Aerial photo-interpretation using Z/I DMC images for estimation of forest variables
Interpretation and tree height measurements in aerial photographs using photogrammetric workstations are frequently performed in standwise forest inventory. Images acquired by digital aerial cameras are now replacing the traditional film-based aerial photographs. In this study, digital images from the airborne Z/I DMC system for standwise estimation of stem volume, tree height and tree species composition were investigated at a 1200 ha forest area located in southern Sweden (58°30'N, 13°40'E). The 56 selected stands were dominated by Norway spruce [Picea abies (L.) Karst.] and Scots pine (Pinus sylvestris L.) with stem volume in the range of 30-630 m3 ha-1 (average 300 m3 ha-1) and tree height in the range of 6-28 m (average 20 m). The large-format pansharpened colour infrared images were captured at a flight altitude of 4800 m above ground level corresponding to a pixel size of 0.48 m. The photo-interpretation was conducted by four professional interpreters, independently. In particular, two different base-to-height ratios (i.e. the ratio between the ground distance between image centres at the time of exposure and the flight altitude above ground level) of 0.26 and 0.39 were evaluated, but no significant difference in the estimation accuracy for stem volume and tree height was found. The accuracy for stem volume estimation in terms of relative root mean square error, corrected for systematic errors, was on average 24% (in the range of 17-39%). The corresponding accuracy for tree height estimation was on average 1.4 m (in the range of 0.9-1.6 m). The tree species composition accuracy assessment using a fuzzy set evaluation procedure showed that 95% of the stands were correctly classified. The estimation accuracies are in agreement with previous results using conventional film-based aerial panchromatic photographs.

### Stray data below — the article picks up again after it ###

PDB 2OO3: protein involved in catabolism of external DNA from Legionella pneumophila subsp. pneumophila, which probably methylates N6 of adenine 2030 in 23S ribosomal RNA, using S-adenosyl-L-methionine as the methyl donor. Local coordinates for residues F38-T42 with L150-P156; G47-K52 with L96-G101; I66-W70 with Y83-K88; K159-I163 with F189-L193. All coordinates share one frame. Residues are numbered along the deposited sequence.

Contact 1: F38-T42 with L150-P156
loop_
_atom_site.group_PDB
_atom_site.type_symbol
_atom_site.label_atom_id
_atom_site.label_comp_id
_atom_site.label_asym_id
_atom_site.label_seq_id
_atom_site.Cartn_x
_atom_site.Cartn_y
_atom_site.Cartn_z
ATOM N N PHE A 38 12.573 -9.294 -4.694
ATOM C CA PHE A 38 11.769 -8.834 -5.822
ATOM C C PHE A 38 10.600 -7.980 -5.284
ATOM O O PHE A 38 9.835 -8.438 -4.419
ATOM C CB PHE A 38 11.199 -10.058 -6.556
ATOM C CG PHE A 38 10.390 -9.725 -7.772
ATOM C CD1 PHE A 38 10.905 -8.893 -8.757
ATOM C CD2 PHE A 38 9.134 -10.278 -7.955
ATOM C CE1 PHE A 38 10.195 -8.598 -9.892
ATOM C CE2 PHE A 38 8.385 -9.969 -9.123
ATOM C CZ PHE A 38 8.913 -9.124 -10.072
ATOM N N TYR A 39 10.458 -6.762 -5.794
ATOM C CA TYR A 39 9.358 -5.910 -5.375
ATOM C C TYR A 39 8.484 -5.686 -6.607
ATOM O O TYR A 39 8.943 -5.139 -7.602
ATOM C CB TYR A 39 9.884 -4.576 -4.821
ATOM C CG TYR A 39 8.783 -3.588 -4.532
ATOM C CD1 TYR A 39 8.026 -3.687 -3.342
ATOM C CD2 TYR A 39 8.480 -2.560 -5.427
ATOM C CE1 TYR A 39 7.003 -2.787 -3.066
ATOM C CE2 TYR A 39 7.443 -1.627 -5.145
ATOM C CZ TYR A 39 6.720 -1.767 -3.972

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Document Type: Research Article
Affiliations: Department of Forest Resource Management, Remote Sensing Laboratory, Swedish University of Agricultural Sciences, Umeå, Sweden
Publication date: 2007-01-01